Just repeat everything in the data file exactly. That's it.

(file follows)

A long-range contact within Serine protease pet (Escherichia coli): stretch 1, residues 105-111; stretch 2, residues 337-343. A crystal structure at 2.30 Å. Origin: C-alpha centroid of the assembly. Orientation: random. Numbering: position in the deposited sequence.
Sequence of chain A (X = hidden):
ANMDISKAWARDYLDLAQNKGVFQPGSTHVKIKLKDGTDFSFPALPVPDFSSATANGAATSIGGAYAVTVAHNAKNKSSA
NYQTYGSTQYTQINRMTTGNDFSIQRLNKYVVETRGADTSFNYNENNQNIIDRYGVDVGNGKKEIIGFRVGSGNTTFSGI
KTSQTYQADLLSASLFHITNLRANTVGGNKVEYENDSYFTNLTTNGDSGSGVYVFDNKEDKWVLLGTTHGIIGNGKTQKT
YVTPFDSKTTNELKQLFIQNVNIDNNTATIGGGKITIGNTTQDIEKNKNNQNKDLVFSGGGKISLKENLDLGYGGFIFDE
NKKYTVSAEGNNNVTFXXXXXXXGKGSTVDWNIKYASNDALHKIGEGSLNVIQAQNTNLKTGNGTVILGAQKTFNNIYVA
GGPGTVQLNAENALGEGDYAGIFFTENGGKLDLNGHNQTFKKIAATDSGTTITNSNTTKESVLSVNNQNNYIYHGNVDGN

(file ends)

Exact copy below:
A long-range contact within Serine protease pet (Escherichia coli): stretch 1, residues 105-111; stretch 2, residues 337-343. A crystal structure at 2.30 Å. Origin: C-alpha centroid of the assembly. Orientation: random. Numbering: position in the deposited sequence.
Sequence of chain A (X = hidden):
ANMDISKAWARDYLDLAQNKGVFQPGSTHVKIKLKDGTDFSFPALPVPDFSSATANGAATSIGGAYAVTVAHNAKNKSSA
NYQTYGSTQYTQINRMTTGNDFSIQRLNKYVVETRGADTSFNYNENNQNIIDRYGVDVGNGKKEIIGFRVGSGNTTFSGI
KTSQTYQADLLSASLFHITNLRANTVGGNKVEYENDSYFTNLTTNGDSGSGVYVFDNKEDKWVLLGTTHGIIGNGKTQKT
YVTPFDSKTTNELKQLFIQNVNIDNNTATIGGGKITIGNTTQDIEKNKNNQNKDLVFSGGGKISLKENLDLGYGGFIFDE
NKKYTVSAEGNNNVTFXXXXXXXGKGSTVDWNIKYASNDALHKIGEGSLNVIQAQNTNLKTGNGTVILGAQKTFNNIYVA
GGPGTVQLNAENALGEGDYAGIFFTENGGKLDLNGHNQTFKKIAATDSGTTITNSNTTKESVLSVNNQNNYIYHGNVDGN